Let's set the scene -- The theater is one of those comfortable, new theaters with waiters who come to your seat and serve you food and drinks. It's plush and the screen is close and clear.
Although we had menus, neither I nor the two friends I was with ever pushed the button for service. We hadn't had dinner, but the drama on the screen was too intense. We didn't want to miss a word, a phrase or a gesture.
I'm so glad I didn't go alone. It's that much of an emotional experience. When it was going on, I knew people involved in the march -- and even considered going. Wow! As I watched the crowd scenes -- I was struck by the fact that there seemed to be more women than men.
The people with me who had been close to the movement nodded when I mentioned this. Yes, it was true. It's hard to sort it all out. Hard to believe that the racists could be such horrible animals. What kind of a man beats up mothers and grandmothers? No soul, no soul at all.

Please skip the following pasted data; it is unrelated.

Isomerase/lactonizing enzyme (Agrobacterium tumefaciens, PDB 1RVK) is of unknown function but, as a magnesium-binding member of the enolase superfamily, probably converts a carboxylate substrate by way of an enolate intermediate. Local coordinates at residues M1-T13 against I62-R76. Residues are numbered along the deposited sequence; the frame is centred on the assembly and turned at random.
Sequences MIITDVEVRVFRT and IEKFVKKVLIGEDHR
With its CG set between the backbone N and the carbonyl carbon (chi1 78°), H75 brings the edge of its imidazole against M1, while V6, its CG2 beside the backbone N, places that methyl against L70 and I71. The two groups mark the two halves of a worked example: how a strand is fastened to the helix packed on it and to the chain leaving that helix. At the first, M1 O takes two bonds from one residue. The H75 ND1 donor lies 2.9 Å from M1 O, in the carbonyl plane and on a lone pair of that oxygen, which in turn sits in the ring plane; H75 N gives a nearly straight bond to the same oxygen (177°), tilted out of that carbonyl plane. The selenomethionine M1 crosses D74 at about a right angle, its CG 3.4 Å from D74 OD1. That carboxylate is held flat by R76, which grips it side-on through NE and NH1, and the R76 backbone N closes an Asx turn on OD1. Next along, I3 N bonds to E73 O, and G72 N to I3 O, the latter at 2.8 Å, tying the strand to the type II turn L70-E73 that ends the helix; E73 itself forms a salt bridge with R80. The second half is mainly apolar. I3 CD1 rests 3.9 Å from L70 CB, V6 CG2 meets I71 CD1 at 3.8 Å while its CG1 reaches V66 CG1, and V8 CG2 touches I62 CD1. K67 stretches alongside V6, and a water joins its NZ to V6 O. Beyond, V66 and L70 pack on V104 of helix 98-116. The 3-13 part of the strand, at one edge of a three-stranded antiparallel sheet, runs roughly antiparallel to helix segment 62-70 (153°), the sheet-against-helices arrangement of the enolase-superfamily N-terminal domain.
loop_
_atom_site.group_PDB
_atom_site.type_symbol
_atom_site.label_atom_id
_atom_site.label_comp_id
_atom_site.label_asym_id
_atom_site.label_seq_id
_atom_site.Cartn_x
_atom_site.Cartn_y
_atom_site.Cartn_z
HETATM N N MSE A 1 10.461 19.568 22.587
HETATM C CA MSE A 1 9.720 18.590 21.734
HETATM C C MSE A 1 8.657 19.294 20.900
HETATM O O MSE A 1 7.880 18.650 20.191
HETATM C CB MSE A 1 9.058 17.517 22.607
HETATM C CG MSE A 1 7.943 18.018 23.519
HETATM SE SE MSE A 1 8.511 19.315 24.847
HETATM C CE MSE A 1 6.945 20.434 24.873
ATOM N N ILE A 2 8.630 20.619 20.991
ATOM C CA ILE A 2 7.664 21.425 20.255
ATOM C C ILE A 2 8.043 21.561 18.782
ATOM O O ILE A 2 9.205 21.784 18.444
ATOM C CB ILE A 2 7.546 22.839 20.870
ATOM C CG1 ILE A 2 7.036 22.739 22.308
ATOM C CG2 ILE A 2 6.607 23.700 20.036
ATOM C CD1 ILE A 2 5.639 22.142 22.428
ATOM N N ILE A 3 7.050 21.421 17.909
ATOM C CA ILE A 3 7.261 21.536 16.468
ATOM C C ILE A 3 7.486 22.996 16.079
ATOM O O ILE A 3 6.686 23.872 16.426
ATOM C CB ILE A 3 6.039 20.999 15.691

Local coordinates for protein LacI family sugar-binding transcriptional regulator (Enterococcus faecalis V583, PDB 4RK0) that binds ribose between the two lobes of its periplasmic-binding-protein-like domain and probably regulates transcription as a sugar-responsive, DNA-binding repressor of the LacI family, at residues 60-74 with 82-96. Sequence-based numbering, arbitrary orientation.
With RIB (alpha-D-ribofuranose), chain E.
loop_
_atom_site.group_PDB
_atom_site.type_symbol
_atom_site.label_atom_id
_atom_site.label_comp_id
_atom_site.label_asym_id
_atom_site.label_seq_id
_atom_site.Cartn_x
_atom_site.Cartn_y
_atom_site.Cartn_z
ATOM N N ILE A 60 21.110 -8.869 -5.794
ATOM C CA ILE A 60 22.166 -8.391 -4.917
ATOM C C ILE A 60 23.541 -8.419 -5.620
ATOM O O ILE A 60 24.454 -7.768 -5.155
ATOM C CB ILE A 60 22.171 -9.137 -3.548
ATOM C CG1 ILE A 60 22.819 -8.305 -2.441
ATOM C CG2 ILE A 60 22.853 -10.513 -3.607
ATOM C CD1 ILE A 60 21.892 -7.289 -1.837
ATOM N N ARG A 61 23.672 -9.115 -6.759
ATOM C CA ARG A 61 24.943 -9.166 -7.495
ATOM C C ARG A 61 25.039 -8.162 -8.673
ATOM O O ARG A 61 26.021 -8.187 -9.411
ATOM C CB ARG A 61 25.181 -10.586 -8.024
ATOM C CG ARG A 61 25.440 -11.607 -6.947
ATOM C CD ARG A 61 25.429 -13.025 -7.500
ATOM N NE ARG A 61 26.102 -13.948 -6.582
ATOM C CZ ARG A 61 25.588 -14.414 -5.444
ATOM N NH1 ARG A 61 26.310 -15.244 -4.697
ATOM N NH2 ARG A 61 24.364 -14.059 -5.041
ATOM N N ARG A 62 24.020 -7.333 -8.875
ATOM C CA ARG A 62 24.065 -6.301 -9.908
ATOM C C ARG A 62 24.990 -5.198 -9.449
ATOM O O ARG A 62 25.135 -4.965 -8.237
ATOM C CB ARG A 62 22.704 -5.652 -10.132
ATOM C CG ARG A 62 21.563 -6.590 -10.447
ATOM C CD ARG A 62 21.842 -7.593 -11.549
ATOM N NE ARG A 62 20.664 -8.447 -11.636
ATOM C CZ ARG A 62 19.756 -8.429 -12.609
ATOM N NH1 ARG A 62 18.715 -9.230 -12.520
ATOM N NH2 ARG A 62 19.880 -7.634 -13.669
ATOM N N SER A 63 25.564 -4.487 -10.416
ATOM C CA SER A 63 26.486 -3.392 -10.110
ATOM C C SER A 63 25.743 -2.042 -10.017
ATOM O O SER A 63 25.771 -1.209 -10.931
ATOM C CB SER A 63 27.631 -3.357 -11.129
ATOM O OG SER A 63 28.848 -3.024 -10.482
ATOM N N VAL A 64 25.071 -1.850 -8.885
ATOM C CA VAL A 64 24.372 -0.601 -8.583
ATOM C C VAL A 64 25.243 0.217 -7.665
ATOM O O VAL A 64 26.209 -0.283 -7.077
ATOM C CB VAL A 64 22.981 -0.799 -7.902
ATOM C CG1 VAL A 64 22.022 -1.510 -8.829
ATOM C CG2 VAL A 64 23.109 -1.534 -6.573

Are there still racists? Oh, yeah. The hope, and I have said this before, is that they are dying out and that our younger generations recognize the reality: We are all biologically the same. No skin color is superior.
If there could be mandatory viewing, I would wish that everyone would see this film -- to know what happened, to feel it to the bone.
An irony in the name of the film is a close personal connection -- My mother's name was Selma. On top of that, my parents were married in Selma, Alabama during WWII because my father was stationed there. The name "Selma" rings in my ears.